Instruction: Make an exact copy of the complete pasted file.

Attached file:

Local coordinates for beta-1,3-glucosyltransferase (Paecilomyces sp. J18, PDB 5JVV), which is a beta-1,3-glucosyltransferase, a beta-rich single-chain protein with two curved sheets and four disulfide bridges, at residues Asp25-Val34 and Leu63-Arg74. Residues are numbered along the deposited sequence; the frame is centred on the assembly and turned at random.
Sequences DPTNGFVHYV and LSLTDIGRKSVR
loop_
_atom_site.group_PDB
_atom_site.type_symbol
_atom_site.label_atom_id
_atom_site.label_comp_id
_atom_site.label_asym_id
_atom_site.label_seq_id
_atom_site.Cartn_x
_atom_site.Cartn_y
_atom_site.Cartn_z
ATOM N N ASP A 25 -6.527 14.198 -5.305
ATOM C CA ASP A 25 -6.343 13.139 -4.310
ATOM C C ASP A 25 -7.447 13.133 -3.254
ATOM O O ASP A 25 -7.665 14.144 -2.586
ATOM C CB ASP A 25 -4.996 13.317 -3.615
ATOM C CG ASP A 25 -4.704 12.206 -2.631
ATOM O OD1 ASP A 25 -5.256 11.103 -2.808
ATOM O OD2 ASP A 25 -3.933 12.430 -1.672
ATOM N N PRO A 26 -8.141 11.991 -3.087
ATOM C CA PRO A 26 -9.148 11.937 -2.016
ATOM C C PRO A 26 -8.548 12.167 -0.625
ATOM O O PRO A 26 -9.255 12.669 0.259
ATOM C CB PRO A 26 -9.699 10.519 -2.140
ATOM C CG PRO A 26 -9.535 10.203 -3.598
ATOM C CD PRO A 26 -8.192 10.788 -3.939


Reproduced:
Local coordinates for beta-1,3-glucosyltransferase (Paecilomyces sp. J18, PDB 5JVV), which is a beta-1,3-glucosyltransferase, a beta-rich single-chain protein with two curved sheets and four disulfide bridges, at residues Asp25-Val34 and Leu63-Arg74. Residues are numbered along the deposited sequence; the frame is centred on the assembly and turned at random.
Sequences DPTNGFVHYV and LSLTDIGRKSVR
loop_
_atom_site.group_PDB
_atom_site.type_symbol
_atom_site.label_atom_id
_atom_site.label_comp_id
_atom_site.label_asym_id
_atom_site.label_seq_id
_atom_site.Cartn_x
_atom_site.Cartn_y
_atom_site.Cartn_z
ATOM N N ASP A 25 -6.527 14.198 -5.305
ATOM C CA ASP A 25 -6.343 13.139 -4.310
ATOM C C ASP A 25 -7.447 13.133 -3.254
ATOM O O ASP A 25 -7.665 14.144 -2.586
ATOM C CB ASP A 25 -4.996 13.317 -3.615
ATOM C CG ASP A 25 -4.704 12.206 -2.631
ATOM O OD1 ASP A 25 -5.256 11.103 -2.808
ATOM O OD2 ASP A 25 -3.933 12.430 -1.672
ATOM N N PRO A 26 -8.141 11.991 -3.087
ATOM C CA PRO A 26 -9.148 11.937 -2.016
ATOM C C PRO A 26 -8.548 12.167 -0.625
ATOM O O PRO A 26 -9.255 12.669 0.259
ATOM C CB PRO A 26 -9.699 10.519 -2.140
ATOM C CG PRO A 26 -9.535 10.203 -3.598
ATOM C CD PRO A 26 -8.192 10.788 -3.939